August 4
18th Sunday in Ordinary Time



St. Sebastian (Feast Day January 20) 

c. 256 – January 20, 287 

According to legend, Sebastian was born at Narbonne, Gaul. He became a soldier in the Roman army and encouraged two Christians, Marcellian and Marcus, under sentence of death, to remain firm in their faith. Sebastian made numerous converts: among them were Nicostratus, who was in charge of prisoners and his wife, Zoe, a deaf mute whom he cured; the jailer Claudius; Chromatius, Prefect of Rome, whom he cured of gout; and Chromatius’ son, Tiburtius. After Chromatius was healed, he set the prisoners free, freed his slaves, and resigned as prefect. 

Sebastian was captain in the praetorian guards during the reign of Emperors Diocletian and Maximian. Neither knew that Sebastian was a Christian, but when it was discovered that he was a Christian, he was ordered to be executed. He was shot with arrows and left for dead, but when the widow of St. Castulus went to recover his body, she found he was still alive and nursed him back to health. Soon after, Sebastian intercepted the Emperor, denounced him for his cruelty to Christians, and was beaten to death on the Emperor’s orders. 

St. Sebastian is the patron saint of athletes because of his physical endurance and his energetic way of spreading and defending the Faith.

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·       Throughout the Gospel of John, people have difficulty believing that Jesus is the Son of God sent by the Father. Why do some people have difficulty believing in Jesus?

·       What does Jesus mean when he says, “I am the bread of life”?

·       What does Jesus mean when he says that those who come to him will never hunger and never thirst? In what way is this phrase related to the story of the multiplication of the loaves from last week’s Gospel?

·       In what way did St. Sebastian exhibit courage in his life as a Christian?


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Backyard Olympics

The Summer Olympic Games provide the perfect inspiration for families and friends to create an Olympic competition. Friendly competition teaches children about teamwork and how to be a gracious winner or loser. Before starting your backyard Olympics, consider holding an opening ceremony and ask Olympians to take an oath of good sportsmanship like athletes do at the Olympic Games.

Call some friends or relatives and invite them to join your family for some games to play in the yard or a local field. Consider creating paper medals for the events. Some event ideas include:

·    Running Long Jump: With a running start, see who can jump the farthest from a line marked on the ground.

·    Relay Race: Use a stick or baton to hand off between runners while they go on a designated path. If you don’t have enough runners for a race, have participants race to beat their own time.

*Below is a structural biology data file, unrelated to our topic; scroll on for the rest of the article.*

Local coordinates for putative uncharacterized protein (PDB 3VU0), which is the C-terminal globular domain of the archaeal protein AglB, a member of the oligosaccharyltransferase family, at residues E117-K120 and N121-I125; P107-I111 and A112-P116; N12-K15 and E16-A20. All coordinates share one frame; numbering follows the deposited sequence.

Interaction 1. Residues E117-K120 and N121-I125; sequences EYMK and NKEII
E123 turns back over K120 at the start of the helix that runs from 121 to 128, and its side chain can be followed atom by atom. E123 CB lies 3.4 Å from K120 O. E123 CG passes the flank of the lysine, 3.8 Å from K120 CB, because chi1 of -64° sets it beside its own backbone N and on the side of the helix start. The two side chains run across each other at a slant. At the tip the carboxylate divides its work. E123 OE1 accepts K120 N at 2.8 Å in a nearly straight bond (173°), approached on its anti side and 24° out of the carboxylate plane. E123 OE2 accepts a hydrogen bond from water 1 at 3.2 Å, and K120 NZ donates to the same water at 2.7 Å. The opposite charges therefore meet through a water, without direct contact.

·       No Water Synchronized Swimming: Have groups pick music and choreograph a short routine to see how in sync they can stay.

·       Balance Beam: Paint a straight, even stripe on a flat section of lawn, which is the "balance beam." Ask participants to perform a series of increasingly difficult maneuvers without straying from the stripe. Award points for completion of each maneuver. Some fun suggestions include: walking forward, walking backward, hopping on one foot, doing front rolls, doing cartwheels.

·       Hula-hoop-a-thon: Kids keep their hoops moving as long as possible and are eliminated when their hoops touch the ground.

·       Discus: See who can throw a frisbee the farthest distance.

·       Water Balloon Shot Put: See who can throw a water balloon the farthest distance.

·       Pool Noodle Javelin: Each child gets three attempts to see who can throw his or her pool noodle the farthest. 

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Soda Bread

Make this soda bread to remind you of Jesus, the Bread of Life!


2 cups flour

1 tsp. salt

1 tsp. baking soda

1 tsp. cream of tartar

1 cup buttermilk

Preheat oven to 450 F. Oil a covered casserole dish or a Dutch oven. Sift together flour, salt, baking soda, and Cream of Tartar. Add buttermilk. Mix until blended; dough will be a bit sticky. Knead 4 or 5 times (not too much of the bread will be tough) and shape into a ball. Cut cross in top and place in prepared pan. Bake covered 30 minutes.

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Jesus, the Bread of Life

Father in heaven,

you have made us for yourself;

our hearts are restless until they rest in you.

Fulfill this longing through Jesus, the Bread of Life,

so that we may witness to him

who alone satisfies the hungers of the human family.

By the power of your Spirit

lead us to the heavenly table

where we may feast on the vision of your glory

for ever and ever.


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During the Preparation of the Gifts, the gifts of bread and wine, are brought to the altar in procession. The priest then prepares the bread and wine before the Eucharistic Prayer. Watch to see what he does to prepare the gifts.

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Invite someone over to your home for dinner with whom you have lost touch or someone who has recently experienced loss.

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The Summer Olympics typically happen every 4 years. This year’s games are in Paris, France. The modern games were first held in Athens, Greece in 1896. 

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